The Mint Condition episode was special to me because of a close friend of mine, a lovely Virgo lady named Liz who is absolutely the biggest Mint Condition fan I know. Every time the group is in town, usually at Yoshi’s, either the Oakland, or San Francisco clubs, she’s there, and her support extends to buying their new CD’s too. It was with her in mind that I checked out Mint Conditions’ Unsung.
Mint Condition is an interesting group for the program because in some ways, they represent what happened in black popular music after the collapse of disco, the rise of hip hop, and the emphasizing of singers and producers over bands. Mint Condition is a group that started after the narrative that led to a lower profile for the Ohio Players, P-Funk, Bootsy, Roger and Zapp, and many other funk bands who have been featured on the show. As a result they never reached those peaks of success that the earlier bands reached in terms of being icons in music, but on the positive side, they seem to have avoided many of the personal problems those groups faced as well. The members stressed that they knew the importance of their status as a band and the image of unity it represented for a group of black men to be united in the enterprise of playing music. Various clips were shown with people like the comedian Sinbad stressing the need to appreciate the group while they are here because they had a special status as one of the last popular black bands.
The groups origins in Minnesota were covered. Five of the original memebers hailed from St. Paul, Minnesota. Stokely Williams father, Mahmoud El-Kuti, was mentioned and interviewed, and he was a leader in the black community in St. Paul, an afrocentrist and a college proffessor. Stokely explained that there were always live African rhtyms in the home and he began to play the conga drums early, four years old early, which led to him taking up the trap drums.
The band came together at St. Paul Central High School, in the recording arts program. I was slightly jealous at the in depth nature of the schools program, way back in the ’80s! The school had a recording console, proffesional looking mixing board, the whole nine! I found this part of their story exceeingly interesting in regard to the musical changes since the late ’70s or so. One of the stories spun regarding hip hop and the lack of instruments and bands in recent black music has been the elimination of music programs in public schools due to budjet cuts enacted by President Ronald Wilson Reagen. The reason this was so crucial, is because the school, alongside the black church, has been a vital incubator of black musical talent. Examples of this include Capt Walter Henri Dyett, of DuSable High School in Chicago, Illinois, who mentored artists such as Eddie Harris, Gene Ammons, Nat King Cole, Bo Diddly, Dinah Washington, and Red Foxx through his band program. Captain Dyett was said to arrange for private instruction for his students at low cost, in addition to their lessons at the school, also providing mentoring after his students graduated.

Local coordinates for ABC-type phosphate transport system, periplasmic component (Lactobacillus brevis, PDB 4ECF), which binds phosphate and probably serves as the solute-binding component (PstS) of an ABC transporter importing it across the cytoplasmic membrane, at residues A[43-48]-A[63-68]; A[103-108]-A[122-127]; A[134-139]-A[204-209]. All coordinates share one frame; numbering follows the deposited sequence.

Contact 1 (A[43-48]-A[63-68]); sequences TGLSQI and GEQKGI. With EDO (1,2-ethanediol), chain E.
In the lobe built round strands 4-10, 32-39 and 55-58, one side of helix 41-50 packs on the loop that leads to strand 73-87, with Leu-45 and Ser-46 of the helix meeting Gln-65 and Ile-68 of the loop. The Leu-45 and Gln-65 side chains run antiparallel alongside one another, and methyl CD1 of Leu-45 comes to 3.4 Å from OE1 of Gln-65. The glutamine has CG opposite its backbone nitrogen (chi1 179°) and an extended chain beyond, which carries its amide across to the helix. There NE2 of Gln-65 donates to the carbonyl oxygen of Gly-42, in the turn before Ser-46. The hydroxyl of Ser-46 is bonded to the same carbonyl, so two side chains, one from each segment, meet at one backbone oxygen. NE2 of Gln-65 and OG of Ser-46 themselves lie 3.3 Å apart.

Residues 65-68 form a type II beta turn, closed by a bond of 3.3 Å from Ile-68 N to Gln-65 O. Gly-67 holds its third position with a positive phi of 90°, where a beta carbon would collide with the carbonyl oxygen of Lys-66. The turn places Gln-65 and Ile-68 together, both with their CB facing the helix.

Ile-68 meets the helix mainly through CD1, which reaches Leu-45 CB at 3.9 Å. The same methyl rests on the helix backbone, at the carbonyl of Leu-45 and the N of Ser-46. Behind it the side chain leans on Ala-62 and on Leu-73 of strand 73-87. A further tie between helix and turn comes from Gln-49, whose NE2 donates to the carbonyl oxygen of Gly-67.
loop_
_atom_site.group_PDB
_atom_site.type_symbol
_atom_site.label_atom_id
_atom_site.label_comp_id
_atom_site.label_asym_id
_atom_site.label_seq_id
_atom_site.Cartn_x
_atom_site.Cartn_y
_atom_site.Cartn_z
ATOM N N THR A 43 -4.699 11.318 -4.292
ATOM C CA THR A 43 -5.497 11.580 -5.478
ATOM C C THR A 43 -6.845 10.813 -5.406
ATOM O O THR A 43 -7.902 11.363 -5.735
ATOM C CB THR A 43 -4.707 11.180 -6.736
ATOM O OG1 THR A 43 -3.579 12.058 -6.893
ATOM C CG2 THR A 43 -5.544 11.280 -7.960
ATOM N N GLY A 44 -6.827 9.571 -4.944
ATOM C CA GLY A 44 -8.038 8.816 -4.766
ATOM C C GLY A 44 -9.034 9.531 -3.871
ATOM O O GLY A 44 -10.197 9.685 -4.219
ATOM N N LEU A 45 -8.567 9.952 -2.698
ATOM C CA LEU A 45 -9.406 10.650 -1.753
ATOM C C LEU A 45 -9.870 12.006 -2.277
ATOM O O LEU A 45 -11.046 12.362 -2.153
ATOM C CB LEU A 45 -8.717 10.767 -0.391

There were other examples of this around the country, such as the Kashmer Stage Band from Houston, Texas, run by Conrad O Johnson, about whom the recent picture Thunder Soul was released. Johnson’s program featured young people playing funk so good ithas been sampled just like the proffesional’s. Locke High School in South Central Los Angeles is another example, putting out artists such as Patrice Rushen, Gerald Albright, and Leon “Ndugu” Chancelor. So it was very telling that Mint Condition was nurtured in a program that survived those Reagen era cuts. It also makes one wonder if they were not benefited by being in a school district that was by no means predominately black or minority and probably had access to better resources. His royal badness, Prince, also came through a state of the art music program up in Minneapolis.